The New York Photo Awards Ceremony is scheduled to return to St. Ann’s Warehouse on Friday, May 15, 2009, starting at 8pm. The work of the Award Winners and Honorable Mentions will be presented on the big screen before a packed audience of industry luminaries. Fourteen major awards will be publicly presented to the Award Winners, and 28 artists will receive Honorable Mention certificates.
In addition to the New York Photo Awards ceremony, their work will be showcased on the New York Photo Festival website, and published in leading photo magazines. These artists are also automatically eligible for inclusion in a beautifully produced New York Photo Awards Annual, available for purchase online through the New York Photo Festival website.
To enter click here.
At my first portfolio review when i was just beginning to tote consumed around a reviewer told me that they wanted to see more pictures of people eating. But that wasn’t really my point, though of course I did not mention this to the reviewer, if they failed to grasp this, who was I to point it out?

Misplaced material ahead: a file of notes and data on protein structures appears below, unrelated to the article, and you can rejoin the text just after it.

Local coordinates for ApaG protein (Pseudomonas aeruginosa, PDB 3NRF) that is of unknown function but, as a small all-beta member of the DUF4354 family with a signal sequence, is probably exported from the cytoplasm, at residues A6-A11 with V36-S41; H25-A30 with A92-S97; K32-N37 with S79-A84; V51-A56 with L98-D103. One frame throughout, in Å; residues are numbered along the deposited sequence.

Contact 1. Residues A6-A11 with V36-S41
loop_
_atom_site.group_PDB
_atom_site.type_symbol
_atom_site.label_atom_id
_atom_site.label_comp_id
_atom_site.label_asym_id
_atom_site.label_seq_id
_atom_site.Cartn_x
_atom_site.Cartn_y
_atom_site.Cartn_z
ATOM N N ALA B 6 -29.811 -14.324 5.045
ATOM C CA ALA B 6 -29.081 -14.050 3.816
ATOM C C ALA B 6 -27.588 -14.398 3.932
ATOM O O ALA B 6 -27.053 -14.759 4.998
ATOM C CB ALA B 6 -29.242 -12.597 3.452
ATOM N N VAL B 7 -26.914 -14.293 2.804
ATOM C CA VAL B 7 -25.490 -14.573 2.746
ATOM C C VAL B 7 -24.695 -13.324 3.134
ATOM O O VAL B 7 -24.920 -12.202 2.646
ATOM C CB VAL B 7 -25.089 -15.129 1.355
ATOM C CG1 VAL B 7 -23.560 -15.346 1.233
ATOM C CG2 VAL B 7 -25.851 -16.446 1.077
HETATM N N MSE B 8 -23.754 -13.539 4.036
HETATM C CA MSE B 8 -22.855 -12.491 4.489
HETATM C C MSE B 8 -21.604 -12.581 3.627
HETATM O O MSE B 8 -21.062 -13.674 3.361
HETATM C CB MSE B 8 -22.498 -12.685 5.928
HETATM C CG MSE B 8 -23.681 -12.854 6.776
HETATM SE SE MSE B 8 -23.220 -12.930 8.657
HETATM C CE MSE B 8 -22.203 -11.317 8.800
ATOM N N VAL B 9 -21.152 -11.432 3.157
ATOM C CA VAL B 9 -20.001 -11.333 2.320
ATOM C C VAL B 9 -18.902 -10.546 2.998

I’ve since taken a few variations of people eating fast food, usually in the form of a french fry or derivative product (blooming onion). Anway this is for that guy:
Octoberfest, Staunton, VA at the Museum of Frontier Culture.
You wish you had my life.
So the ladies over at WPOW tell me they’ve extended the deadline for their group show, Launch, juried by Melanie McWhorter of PhotoEye, Suzanne Miklas of Newsweek, and Pamela Chen. The new deadline is Wednesday midnight and entry is free.They’ve already secured a gallery place in DC, museum tours, etc so PLEASE enter as great exposure. I think as long as you live in the Washington metroplex you are gold, so do not hesitate. Membership is free as well.
You can download required info here.
In al Norte, we think we are such tough hot shots and exert-ers of superpowerness, but personally I have never seen such a display of bravada as on this female member of the armed forces of Argentina at a recent independence/battle/remembrance/celebration in Salta, Argentina.
Of course, they appear to start early familiarizing themselves with the products of the military industrial complex: